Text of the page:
SEDS, the Social Education and Development Society, was founded in 1980 by Rajen Joshua and Manil Jayasena as a grassroots development NGO, motivated by the desire to help the poorest of the poor in the drought-prone area of Anantapur District in Andhra Pradesh. In the early days, the main focus of the work was on community development by way of non-formal education and small loans to skilled target communities like cobblers, basket weavers, blanket weavers and others.

As Anantapur is the second most drought prone area in India and much of its natural resources are depleted, it soon became clear that environmental problems would have to be tackled first, if peoples’ livelihoods were to be made sustainable. Starting in 10 villages near the small town of Penukonda a scheme of pioneering work was developed which aimed to empower local communities and improve their environment. Initially small nurseries were started for homestead plantations and planting of avenue trees along village roads. Re-a-forestation and more sustainable agricultural practices were introduced. From 1990, SEDS started using a more participatory approach, through the formation of Community Based Organizations. Involving the communities more in the effort made them actual stakeholders in the development process of the region. Throughout the years the scope and area of the work increased and the fruits of the sustained efforts became visible in the greener environment and the enthusiasm of the communities.

Today, SEDS is working through an integrated rural development approach with an emphasis on women’s empowerment, watersheds, re-a-forestation and natural resource management. This is within five Mandals in the southern part of Anantapur District, in south western Andhra Pradesh namely, Penukonda, Roddam, Gorantla, Somandepalli and Chilamathur. In these 5 mandals SEDS currently supports 125 villages, being some 12000 women and their families, 980 Self Help Groups (SHGs), 120 Village Organisations (VOs) & 5 Mandal Samakyas (MMSs) .

Through its sustained efforts SEDS has made a significant impact on the lives of the people in the area and the local environment. The SEDS slogan “Towards a greener tomorrow” has become a reality.

Tuesday, August 12, 2014

Disha Kathuria: SEDS from the eye of a volunteer (The day journalist Shamola came for a visit)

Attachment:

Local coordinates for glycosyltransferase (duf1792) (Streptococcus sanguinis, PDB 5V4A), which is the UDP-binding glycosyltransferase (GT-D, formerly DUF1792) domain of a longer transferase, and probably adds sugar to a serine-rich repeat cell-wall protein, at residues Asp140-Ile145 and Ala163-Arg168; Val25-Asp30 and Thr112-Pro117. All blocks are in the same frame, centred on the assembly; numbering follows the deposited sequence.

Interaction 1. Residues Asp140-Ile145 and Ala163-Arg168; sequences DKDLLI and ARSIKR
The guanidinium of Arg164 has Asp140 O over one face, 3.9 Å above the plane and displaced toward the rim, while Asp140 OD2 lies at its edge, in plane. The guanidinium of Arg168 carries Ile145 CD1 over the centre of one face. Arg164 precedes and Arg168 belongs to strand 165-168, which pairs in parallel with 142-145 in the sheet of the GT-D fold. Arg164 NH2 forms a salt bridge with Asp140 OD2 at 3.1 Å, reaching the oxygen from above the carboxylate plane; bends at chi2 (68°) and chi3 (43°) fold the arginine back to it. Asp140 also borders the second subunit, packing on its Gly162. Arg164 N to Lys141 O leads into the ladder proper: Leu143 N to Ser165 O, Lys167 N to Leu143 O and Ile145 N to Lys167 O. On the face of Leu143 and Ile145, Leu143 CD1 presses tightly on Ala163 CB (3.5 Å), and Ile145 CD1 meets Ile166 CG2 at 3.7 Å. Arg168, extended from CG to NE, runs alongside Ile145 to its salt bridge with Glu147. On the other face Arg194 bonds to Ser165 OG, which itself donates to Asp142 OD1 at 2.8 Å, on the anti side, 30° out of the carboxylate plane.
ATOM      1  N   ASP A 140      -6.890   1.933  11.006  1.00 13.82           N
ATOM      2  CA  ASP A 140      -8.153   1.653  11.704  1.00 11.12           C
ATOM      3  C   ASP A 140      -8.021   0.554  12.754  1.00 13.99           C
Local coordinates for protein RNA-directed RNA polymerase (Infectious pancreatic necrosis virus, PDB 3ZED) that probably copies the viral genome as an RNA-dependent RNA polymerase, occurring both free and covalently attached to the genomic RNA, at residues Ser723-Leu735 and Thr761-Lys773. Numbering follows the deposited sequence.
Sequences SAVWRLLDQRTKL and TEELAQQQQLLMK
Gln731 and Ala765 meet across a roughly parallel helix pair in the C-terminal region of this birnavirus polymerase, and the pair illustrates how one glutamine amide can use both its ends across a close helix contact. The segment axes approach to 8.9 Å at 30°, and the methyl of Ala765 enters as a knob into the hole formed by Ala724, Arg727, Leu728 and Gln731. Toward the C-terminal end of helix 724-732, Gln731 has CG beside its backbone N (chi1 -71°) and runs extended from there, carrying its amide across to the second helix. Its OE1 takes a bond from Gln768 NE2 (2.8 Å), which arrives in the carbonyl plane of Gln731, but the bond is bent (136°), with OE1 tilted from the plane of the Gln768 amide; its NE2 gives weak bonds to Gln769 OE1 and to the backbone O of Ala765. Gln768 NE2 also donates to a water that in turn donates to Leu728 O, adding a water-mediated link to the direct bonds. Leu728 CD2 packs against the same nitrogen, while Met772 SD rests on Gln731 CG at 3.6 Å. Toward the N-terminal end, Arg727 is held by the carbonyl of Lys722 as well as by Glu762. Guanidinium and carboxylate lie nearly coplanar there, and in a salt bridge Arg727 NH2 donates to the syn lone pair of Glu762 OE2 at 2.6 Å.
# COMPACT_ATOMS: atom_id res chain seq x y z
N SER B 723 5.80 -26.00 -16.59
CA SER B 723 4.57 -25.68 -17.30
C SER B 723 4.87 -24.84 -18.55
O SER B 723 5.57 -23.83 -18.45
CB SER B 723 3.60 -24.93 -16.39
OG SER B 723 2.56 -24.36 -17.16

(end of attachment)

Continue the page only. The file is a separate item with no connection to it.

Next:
Hi. We are Disha and Jasper. And we are working as volunteers for SEDS. We'd like to use this blog as a platform to share our experiences with all of you. Hope you enjoy our journey.

It's our 6th day at the farm and after a bit of morning walk in the beautiful boulevard of our campus, we found ourselves headed straight to the dining area. The aroma of hot pooris and aloo (potato) made the morning air even more welcoming. As a rule, we take our breakfast (here or anywhere) rather seriously. A big one keeps us going through the better part of the day. And one learns to appreciate a non-intrusive tummy when one is about to meet a journalist and visit two villages back to back. 

Shamola, a freelance journalist along with her friend Jayanti, came visiting to do an article on SEDS.
The two villages, Chollemari and Roddam, and SEDS’s contribution to their upliftment were a part of their agenda.

They began their day interviewing Rashna, the owner & creative head of Lilani, a boutique that employs and teaches village women to sew, knit and design clothes, bags, rugs etc. Their philosophy is ‘upcycle’ and their office is located on the SEDS campus. Rashna along with Basha (Creative Manager, Lilani) believes that every woman is naturally creative and with the right guidance can  give life to her thoughts. Lilani has helped 600 women become financially independent so far. To know more about them you can visit their Facebook page.

Next, Shamola and Jayati paid a visit to SEDS’s schools, Anand Vidyalayam. It was lunch time and some very beautiful faces greeted us with curry and mudde on them.

Our next destination was Chollemari, a small village most known for its ‘fish wars’.  Our gracious host, village farmers helped us understand how SEDS offered them solutions like low carbon farming, installation of bio-gas units and how to defend their fish. Basha, SEDS’s legal advisor and Mani, SEDS’s Area Manager were our amazing translators. 

After exchanging a warm good bye at Chollemarri we arrived at Roddam, where we met women of colossal strength.

From working barefoot in the fields or looking for dry firewood to owning a dairy farm, SEDS has helped these women come a long way.  Manil Jayasena Joshua, CEO, SEDS issued ID cards for women to help them open bank accounts without their husbands. This small act helped the village women find their identity and express themselves like never before. 

Photo Courtesy: Disha Kathuria